If an investment is made in new technology, it’s important to maximize the chances that the injured worker will accept the prosthesis rather than reject it shortly after it’s delivered. Retrospective studies show that fitting injured workers within the first 30 days after they are released and having them participate in the selection of the device will have the most influence on patient acceptance of an upper limb prosthesis. When carriers delay prosthetic intervention to make their own decision, without input on the type of prosthesis an injured worker should receive, they increase the risk of rejection.

Injured workers who suffer amputations are accustomed to using tools. If they can identify the prosthesis as a tool that enables them to complete required tasks, they will be more likely to accept it. In cases where individuals were born without an upper limb, they learn to accommodate without a prosthesis and are more likely to reject a prosthesis.

Prosthetists have varied levels of experience with fitting upper limb prosthetics. Some clinics may have never fit someone with a transhumeral amputation while others fit several dozen a year.

A specialized prosthetist can assist with finding the right device for an individual. The most expensive and advanced device is not always the best fit. Specialized prosthetists will also associate themselves with occupational therapists who have experience with upper limb prosthetics. This can guarantee higher functional outcomes as the team utilizes their combined advanced skills to optimize socket fit, suspension and device function during required tasks at home, work and in the community.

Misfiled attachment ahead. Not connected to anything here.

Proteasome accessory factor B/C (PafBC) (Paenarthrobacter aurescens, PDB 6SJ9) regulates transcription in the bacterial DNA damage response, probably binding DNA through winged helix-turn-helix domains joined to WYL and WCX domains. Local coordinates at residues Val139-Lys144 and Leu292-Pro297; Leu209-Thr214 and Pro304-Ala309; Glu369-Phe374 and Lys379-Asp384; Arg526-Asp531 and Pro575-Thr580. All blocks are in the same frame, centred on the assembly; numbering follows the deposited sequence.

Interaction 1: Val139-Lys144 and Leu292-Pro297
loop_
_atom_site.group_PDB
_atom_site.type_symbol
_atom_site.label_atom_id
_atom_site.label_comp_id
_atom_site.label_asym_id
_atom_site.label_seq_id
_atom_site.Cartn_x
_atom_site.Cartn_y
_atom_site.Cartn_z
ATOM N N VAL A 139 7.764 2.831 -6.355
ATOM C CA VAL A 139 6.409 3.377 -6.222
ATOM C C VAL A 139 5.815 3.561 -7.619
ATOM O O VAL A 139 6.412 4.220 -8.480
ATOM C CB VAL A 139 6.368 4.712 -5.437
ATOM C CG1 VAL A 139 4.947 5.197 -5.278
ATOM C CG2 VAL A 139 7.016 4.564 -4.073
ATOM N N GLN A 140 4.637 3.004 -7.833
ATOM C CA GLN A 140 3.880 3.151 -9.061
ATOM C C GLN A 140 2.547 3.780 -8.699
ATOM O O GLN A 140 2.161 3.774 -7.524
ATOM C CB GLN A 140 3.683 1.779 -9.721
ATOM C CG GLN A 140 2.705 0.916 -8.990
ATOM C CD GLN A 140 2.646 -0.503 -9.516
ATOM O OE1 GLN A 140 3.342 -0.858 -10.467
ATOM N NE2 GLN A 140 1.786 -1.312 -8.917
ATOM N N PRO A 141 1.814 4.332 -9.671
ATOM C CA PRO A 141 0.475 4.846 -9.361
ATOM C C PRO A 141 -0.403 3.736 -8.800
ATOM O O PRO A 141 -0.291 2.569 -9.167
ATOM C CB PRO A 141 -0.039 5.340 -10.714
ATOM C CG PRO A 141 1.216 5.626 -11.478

When an injured worker suffers a traumatic accident resulting in an upper limb amputation, multiple factors play a critical role in the recovery of the individual. Some are clearly medical-related, such as limb surgery complications. Others are related to the delay in authorization for the prosthesis or rehabilitation of the prosthesis. Prolonged delays in fitting and rehabilitation set the stage for an injured worker to never return to work, let alone return to pre-injury functional level. Psychological factors also impact recovery.

Solution - One Call® CarePathTM Amputation PathwaySM

It is important to establish a projected recovery path - complete with realistic goals and timeframes - at the onset of an injury. For example, implement or utilize a cohesive program that establishes a holistic, patient-centric path forward. Patient-centric programs will often combine on-staff prosthetists and specialized providers, expedited device authorization and rehabilitation, and psychological support. The earlier an amputee can see the potential for returning to work or just life, the sooner the patient can gain a positive outlook and ultimately, return to maximum functionality.

Download Full PDF

1. Return to work after occupational injury and upper limb amputation. M. Craig; W. Hill, K. Englehart, A. Adisesh. Occupational Medicine, Volume 67, Issue 3, 1
    April 2017, Pages 227–229.
2. Roeschlein RA, Domholdt E. Factors related to successful upper extremity prosthetic use. Prosthet Orthot Int. 1989;13:14–8.
3. Roeschlein RA, Domholdt E. Factors related to successful upper extremity prosthetic use. Prosthet Orthot Int. 1989;13:14–8.
4. Emotional Adaptation to Limb Loss. Howard P. Belon, PhD. Diane F. Vigoda, LCSW, CCM. Phys Med Rehabil Clin N Am 25 (2014) 53-74.